In Petriflow language the data layer consists of data variables and their binding to transitions of the model of the process. In Petriflow language a data variable is primarily defined by its type, unique ID and title. The type attribute of the data variable determines the data structure of the variable. For example, if the data type of variable is set to a number, the value is stored as a number of the type double. Petriflow language allows using of primitive data types like number, boolean, as well as standard data types such as date, text as well as more complex types like enumeration, multi-choice, file. The language also introduces domain-specific types: lists of user, case and task references. The list of users stores the reference to the specific users of the system. The list of cases stores the reference to a list of cases. The task list stores the reference to a list of tasks. Visual attributes can be also set in the data variable object to more precisely define the representation and behaviour of the data variable in the graphical user interface. For example, the attribute placeholder sets a text value of a data field element when no user-defined default value is present.

Data forms: Binding data fields to task transitions

A data variable can be bounded to a transition if it is desired to display its values to the user performing the task transition. A data variable associated with a task transition is called the data field of the task transition. Obviously, a data variable can be bounded to several transitions. A data field, i.e. a connection between a data variable and a task transition is implemented as a reference inside of the task transition. The referenced data variable is identified in the reference task transition by its unique ID set in the data variable object. In addition to data variable ID, reference object has attributes to set data field behaviour and logic inside of the transition. Behaviour attribute defines the relation of the data field to the transition. The attribute values can be hidden, visible, editable, and required. When the data field in a transition is the visible user can see the value of the data field but cannot modify it. When one or more data fields in a transition are set as required, this transition cannot be finished until every required data field is filled. Values in the logic attribute are functions. In Petriflow language they are named as Actions. They are executed when the value is changed inside of the referenced data field.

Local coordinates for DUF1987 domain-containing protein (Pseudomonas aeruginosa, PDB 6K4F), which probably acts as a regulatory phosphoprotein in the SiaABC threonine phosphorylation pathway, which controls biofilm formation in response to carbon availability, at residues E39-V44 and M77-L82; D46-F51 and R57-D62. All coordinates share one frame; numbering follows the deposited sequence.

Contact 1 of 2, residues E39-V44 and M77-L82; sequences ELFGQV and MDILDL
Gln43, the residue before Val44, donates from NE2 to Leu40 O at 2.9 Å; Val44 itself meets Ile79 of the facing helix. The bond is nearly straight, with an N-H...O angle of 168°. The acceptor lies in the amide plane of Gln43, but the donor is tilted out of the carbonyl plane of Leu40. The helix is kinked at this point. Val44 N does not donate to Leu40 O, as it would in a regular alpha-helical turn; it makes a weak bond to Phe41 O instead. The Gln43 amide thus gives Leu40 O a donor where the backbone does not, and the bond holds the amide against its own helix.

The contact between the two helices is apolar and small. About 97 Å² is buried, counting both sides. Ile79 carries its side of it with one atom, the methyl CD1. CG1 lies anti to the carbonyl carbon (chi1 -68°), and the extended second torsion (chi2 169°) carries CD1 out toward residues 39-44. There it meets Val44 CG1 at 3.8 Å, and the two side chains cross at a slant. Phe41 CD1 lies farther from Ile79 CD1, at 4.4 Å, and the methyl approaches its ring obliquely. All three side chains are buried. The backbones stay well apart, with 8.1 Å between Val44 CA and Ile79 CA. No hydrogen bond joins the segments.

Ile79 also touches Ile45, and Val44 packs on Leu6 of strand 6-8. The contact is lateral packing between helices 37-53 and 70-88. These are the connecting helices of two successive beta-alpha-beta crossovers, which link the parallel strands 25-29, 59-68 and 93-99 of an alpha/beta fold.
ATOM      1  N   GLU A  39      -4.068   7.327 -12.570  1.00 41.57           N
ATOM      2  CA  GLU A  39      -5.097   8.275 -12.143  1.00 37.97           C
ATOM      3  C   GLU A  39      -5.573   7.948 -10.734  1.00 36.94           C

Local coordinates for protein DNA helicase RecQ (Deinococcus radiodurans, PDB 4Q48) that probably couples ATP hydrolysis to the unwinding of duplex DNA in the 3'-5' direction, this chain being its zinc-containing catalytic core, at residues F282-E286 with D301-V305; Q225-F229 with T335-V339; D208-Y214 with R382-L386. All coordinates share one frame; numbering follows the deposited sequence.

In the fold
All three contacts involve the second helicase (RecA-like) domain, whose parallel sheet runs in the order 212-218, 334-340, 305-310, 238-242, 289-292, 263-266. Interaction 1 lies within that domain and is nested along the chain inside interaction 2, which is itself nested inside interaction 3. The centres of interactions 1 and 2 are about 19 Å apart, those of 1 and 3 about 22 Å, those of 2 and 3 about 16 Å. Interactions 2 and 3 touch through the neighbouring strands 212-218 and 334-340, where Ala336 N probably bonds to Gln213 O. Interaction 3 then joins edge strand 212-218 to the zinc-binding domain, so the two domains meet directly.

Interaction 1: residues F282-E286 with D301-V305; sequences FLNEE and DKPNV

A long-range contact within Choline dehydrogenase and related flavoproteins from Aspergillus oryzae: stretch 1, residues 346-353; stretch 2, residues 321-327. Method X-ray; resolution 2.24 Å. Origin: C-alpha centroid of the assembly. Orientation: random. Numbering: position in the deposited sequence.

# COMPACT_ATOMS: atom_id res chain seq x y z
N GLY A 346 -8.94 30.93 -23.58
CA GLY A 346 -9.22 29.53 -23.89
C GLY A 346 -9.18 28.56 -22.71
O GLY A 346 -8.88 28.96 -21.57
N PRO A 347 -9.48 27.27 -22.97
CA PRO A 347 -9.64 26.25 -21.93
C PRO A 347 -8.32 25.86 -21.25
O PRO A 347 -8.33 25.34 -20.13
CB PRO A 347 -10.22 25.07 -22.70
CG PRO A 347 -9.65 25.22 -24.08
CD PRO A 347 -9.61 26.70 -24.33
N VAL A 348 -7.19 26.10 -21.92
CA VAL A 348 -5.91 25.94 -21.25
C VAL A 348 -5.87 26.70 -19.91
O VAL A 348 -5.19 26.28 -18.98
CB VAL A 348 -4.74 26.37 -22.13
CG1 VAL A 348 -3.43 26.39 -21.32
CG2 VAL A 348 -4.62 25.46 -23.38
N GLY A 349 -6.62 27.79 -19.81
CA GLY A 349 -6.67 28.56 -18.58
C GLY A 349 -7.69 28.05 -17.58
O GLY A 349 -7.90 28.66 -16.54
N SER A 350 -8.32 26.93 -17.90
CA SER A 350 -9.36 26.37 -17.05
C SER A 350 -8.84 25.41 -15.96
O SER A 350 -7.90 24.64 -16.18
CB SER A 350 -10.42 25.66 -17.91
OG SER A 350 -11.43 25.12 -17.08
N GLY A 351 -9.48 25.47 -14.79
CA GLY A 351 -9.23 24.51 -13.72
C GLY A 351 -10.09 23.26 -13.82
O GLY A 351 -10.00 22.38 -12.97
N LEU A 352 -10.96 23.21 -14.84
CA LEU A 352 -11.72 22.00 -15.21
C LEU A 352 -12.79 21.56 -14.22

39th International Conference on Applications and Theory of Petri Nets and Concurrency

Petriflow Actions